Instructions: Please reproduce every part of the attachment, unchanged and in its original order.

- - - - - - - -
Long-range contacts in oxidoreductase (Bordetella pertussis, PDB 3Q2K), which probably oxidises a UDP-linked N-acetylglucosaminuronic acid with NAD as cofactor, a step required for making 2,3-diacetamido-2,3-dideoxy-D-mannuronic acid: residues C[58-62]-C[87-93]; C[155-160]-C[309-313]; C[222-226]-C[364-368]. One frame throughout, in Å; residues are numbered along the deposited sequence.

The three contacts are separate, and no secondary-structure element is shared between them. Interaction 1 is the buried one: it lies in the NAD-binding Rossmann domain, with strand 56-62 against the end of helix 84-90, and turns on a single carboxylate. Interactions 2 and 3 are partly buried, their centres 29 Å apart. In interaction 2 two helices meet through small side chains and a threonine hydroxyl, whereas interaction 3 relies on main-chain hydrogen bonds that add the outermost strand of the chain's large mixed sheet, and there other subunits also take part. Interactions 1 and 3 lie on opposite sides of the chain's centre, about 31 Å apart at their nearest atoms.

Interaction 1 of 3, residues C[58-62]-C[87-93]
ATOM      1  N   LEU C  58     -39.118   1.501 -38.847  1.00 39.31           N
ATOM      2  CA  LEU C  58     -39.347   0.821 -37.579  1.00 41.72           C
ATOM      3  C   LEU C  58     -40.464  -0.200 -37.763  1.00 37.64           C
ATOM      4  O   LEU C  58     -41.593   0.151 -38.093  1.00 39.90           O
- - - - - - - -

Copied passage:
Long-range contacts in oxidoreductase (Bordetella pertussis, PDB 3Q2K), which probably oxidises a UDP-linked N-acetylglucosaminuronic acid with NAD as cofactor, a step required for making 2,3-diacetamido-2,3-dideoxy-D-mannuronic acid: residues C[58-62]-C[87-93]; C[155-160]-C[309-313]; C[222-226]-C[364-368]. One frame throughout, in Å; residues are numbered along the deposited sequence.

The three contacts are separate, and no secondary-structure element is shared between them. Interaction 1 is the buried one: it lies in the NAD-binding Rossmann domain, with strand 56-62 against the end of helix 84-90, and turns on a single carboxylate. Interactions 2 and 3 are partly buried, their centres 29 Å apart. In interaction 2 two helices meet through small side chains and a threonine hydroxyl, whereas interaction 3 relies on main-chain hydrogen bonds that add the outermost strand of the chain's large mixed sheet, and there other subunits also take part. Interactions 1 and 3 lie on opposite sides of the chain's centre, about 31 Å apart at their nearest atoms.

Interaction 1 of 3, residues C[58-62]-C[87-93]
ATOM      1  N   LEU C  58     -39.118   1.501 -38.847  1.00 39.31           N
ATOM      2  CA  LEU C  58     -39.347   0.821 -37.579  1.00 41.72           C
ATOM      3  C   LEU C  58     -40.464  -0.200 -37.763  1.00 37.64           C
ATOM      4  O   LEU C  58     -41.593   0.151 -38.093  1.00 39.90           O